- Another option is to purchase an already used diamond ring, which means either an estate one or an antique one. With any of the two alternatives, you can be pretty sure that you are getting a diamond stone that is precious and it has the lowest impact on the mining communities and of course, the environment itself.
- If any of the aforeementioned ideas does not really interest you, the last thing to do is to buy a brand-new diamond jewel. But here, an additional job is waiting for you in terms of resolving the mystery whether the stone is truly conflict-free or not. In this case, what you need to do is:
1. Ask the seller where the diamond you have chosen comes from.
2. Ask for a copy of the seller’s company policy on conflict diamonds.
3. Ask for a written guarantee that the diamond is conflict-free.
In case the seller refuses to provide you with any of these requirements, it means that this is absolutely not a safe place to make your purchase. But most importantly, do not get disappointed, because today’s jewelry market is getting enriched with more and more companies that work in accordance with the KPCS policies. Of course, Kobelli Jewelry is one of them too.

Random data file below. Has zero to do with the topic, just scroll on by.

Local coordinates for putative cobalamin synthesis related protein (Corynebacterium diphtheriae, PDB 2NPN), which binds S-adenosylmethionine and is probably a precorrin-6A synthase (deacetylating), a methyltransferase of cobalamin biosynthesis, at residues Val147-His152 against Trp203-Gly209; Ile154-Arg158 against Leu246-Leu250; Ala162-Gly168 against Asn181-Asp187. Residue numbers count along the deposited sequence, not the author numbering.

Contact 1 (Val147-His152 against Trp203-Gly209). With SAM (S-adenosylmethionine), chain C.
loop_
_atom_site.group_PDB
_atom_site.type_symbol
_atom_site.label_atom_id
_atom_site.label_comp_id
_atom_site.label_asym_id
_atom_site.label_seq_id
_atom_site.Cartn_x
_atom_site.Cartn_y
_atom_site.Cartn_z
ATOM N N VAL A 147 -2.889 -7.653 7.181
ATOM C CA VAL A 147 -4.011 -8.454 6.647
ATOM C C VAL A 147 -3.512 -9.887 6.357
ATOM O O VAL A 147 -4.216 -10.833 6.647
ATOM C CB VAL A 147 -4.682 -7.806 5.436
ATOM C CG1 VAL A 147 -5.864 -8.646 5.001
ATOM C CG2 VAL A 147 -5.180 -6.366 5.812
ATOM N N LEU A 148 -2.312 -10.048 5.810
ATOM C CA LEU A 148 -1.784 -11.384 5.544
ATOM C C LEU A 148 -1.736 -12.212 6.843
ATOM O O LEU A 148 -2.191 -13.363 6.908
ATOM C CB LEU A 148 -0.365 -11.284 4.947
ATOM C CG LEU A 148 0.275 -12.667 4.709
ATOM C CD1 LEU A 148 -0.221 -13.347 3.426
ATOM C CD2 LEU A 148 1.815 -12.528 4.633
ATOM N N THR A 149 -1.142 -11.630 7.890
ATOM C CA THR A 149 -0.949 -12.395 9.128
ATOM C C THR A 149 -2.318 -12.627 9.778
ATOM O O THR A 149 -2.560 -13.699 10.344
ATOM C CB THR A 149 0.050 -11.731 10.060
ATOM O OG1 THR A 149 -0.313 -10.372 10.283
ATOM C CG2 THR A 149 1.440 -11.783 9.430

Also, keep in mind that most of the naturally mined and conflict-free diamonds in the world that are proven to be completely out of the illegal diamond trade, are diamonds coming from Australia and Canada.
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That is all we have prepared for you today. We sincerely hope that you enjoyed reading this article and you have pampered yourself with all the essentials about making your future diamond purchase a conflict-free one. Thank you for staying with us!
Written by: Liljana Tomova